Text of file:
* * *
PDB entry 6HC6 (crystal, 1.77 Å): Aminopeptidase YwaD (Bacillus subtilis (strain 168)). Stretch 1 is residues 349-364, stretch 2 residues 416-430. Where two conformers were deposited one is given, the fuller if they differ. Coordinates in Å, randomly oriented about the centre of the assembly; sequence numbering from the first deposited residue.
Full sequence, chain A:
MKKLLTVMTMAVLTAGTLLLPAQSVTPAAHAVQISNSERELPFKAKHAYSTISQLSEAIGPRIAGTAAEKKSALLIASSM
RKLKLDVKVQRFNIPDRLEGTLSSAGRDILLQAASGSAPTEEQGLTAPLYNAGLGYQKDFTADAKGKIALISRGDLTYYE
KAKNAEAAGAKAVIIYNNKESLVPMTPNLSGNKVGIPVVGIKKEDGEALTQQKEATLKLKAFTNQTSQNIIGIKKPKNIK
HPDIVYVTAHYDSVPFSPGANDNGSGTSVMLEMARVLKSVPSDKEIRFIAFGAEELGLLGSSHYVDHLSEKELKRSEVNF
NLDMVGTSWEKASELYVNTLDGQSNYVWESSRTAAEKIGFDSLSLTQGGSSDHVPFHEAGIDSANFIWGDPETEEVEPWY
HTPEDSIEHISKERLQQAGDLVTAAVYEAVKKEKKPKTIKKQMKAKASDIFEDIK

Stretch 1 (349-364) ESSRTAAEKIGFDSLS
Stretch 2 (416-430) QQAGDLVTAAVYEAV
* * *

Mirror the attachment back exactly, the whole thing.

PDB entry 6HC6 (crystal, 1.77 Å): Aminopeptidase YwaD (Bacillus subtilis (strain 168)). Stretch 1 is residues 349-364, stretch 2 residues 416-430. Where two conformers were deposited one is given, the fuller if they differ. Coordinates in Å, randomly oriented about the centre of the assembly; sequence numbering from the first deposited residue.
Full sequence, chain A:
MKKLLTVMTMAVLTAGTLLLPAQSVTPAAHAVQISNSERELPFKAKHAYSTISQLSEAIGPRIAGTAAEKKSALLIASSM
RKLKLDVKVQRFNIPDRLEGTLSSAGRDILLQAASGSAPTEEQGLTAPLYNAGLGYQKDFTADAKGKIALISRGDLTYYE
KAKNAEAAGAKAVIIYNNKESLVPMTPNLSGNKVGIPVVGIKKEDGEALTQQKEATLKLKAFTNQTSQNIIGIKKPKNIK
HPDIVYVTAHYDSVPFSPGANDNGSGTSVMLEMARVLKSVPSDKEIRFIAFGAEELGLLGSSHYVDHLSEKELKRSEVNF
NLDMVGTSWEKASELYVNTLDGQSNYVWESSRTAAEKIGFDSLSLTQGGSSDHVPFHEAGIDSANFIWGDPETEEVEPWY
HTPEDSIEHISKERLQQAGDLVTAAVYEAVKKEKKPKTIKKQMKAKASDIFEDIK

Stretch 1 (349-364) ESSRTAAEKIGFDSLS
Stretch 2 (416-430) QQAGDLVTAAVYEAV